There is a subplot with a precocious next-door neighbor pre-adolescent (Tony T. Johnson in a basic afro) that allows the audience to be filled in with the technical info they need by having him ask the requisite stupid questions. Having a ten year old ask the questions, however, doesn't insult the audience’s intelligence and this plot makes a surprising turn late in the film giving it some reason to be.

The special effects are decent, considering the 'B' movie budget and fairly inventive. There are metal balls that become whirling vortices of energy, sucking up better than your average dust buster (I want a few for Madame Jerry, my housekeeper- she has trouble with those hard to reach places), mysterious, cavernous installations, and a wonderful little scene involving a bunch of scorpions that is extremely well choreographed and gives an unexpected frisson at the end. The only real disappointment are the aliens themselves, who look a bit like the kangaroo men from Tank Girl after they've been shaved and stored in a dehydrator.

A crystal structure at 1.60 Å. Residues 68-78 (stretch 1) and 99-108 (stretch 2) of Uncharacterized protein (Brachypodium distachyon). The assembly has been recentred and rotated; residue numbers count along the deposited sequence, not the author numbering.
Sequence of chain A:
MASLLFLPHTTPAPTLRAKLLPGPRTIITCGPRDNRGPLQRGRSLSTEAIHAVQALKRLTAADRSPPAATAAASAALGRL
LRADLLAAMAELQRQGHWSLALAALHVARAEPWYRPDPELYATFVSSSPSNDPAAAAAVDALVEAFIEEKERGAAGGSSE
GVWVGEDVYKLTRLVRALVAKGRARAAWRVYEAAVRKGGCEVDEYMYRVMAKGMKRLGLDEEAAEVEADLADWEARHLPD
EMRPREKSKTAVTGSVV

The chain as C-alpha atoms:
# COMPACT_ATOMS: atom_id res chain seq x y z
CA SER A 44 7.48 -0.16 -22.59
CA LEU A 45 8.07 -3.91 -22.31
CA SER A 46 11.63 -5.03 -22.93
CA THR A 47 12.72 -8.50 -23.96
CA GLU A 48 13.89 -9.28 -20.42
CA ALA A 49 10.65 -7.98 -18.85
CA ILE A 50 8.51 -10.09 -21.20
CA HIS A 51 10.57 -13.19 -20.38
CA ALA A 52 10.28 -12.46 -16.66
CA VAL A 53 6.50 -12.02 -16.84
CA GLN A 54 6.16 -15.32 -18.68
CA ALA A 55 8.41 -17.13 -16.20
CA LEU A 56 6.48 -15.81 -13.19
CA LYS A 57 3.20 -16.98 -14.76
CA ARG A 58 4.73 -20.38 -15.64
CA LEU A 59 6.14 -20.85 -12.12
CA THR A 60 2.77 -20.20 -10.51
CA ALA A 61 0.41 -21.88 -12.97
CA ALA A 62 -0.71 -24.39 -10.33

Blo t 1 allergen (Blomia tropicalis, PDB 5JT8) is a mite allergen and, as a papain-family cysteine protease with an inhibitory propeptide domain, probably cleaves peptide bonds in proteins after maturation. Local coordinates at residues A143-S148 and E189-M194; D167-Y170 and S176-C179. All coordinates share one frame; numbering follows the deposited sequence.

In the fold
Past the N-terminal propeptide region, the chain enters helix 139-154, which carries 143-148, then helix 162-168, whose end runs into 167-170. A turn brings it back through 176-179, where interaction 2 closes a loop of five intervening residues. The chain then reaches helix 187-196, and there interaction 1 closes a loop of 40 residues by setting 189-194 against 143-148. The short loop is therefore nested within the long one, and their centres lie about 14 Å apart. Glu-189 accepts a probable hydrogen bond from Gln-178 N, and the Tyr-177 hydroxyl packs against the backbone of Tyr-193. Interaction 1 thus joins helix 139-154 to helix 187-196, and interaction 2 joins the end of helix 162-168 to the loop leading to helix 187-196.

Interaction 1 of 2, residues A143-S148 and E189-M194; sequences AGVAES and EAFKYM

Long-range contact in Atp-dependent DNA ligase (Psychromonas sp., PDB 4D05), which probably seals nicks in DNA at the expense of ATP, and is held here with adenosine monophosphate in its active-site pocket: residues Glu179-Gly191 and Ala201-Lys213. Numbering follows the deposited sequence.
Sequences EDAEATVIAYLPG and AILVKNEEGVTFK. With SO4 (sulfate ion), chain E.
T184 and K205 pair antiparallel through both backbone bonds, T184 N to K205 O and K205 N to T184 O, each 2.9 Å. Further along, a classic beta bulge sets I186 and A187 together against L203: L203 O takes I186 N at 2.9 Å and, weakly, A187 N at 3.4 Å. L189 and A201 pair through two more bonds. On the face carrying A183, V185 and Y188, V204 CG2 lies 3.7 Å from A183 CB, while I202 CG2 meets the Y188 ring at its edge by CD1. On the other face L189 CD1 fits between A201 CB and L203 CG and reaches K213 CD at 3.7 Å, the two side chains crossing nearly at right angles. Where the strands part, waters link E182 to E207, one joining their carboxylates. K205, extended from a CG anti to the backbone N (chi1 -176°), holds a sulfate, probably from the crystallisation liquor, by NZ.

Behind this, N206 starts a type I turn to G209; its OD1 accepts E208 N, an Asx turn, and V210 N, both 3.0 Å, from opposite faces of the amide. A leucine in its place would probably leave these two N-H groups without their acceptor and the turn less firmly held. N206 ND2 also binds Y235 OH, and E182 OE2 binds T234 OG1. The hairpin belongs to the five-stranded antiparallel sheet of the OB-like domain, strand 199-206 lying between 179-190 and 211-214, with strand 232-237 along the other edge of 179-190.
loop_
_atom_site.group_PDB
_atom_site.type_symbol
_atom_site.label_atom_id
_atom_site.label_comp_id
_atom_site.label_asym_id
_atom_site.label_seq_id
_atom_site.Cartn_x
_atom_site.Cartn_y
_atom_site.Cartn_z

Twohy doesn't try to make the film into anything it's not and the whole thing hangs together pretty well. He even keeps Ron Silver from chewing the scenery too badly. Charlie Sheen is actually believable as the hero, especially in his long, wordless sequence where everything is expressed with body language and eyes. The weakest link is Teri Polo but she has the most cliché part as the damsel in distress. Twohy went on from this to make Pitch Black , another little 'B' movie with its own unique sci-fi charms.

Mariachi radio. Satellite dishes. Skeleton marionettes. Falling bathtubs. Gratuitous candlelight procession. Volkswagen taxi. Landscaping assassins. Gratuitous peoplesicles. Giant antenna collapse.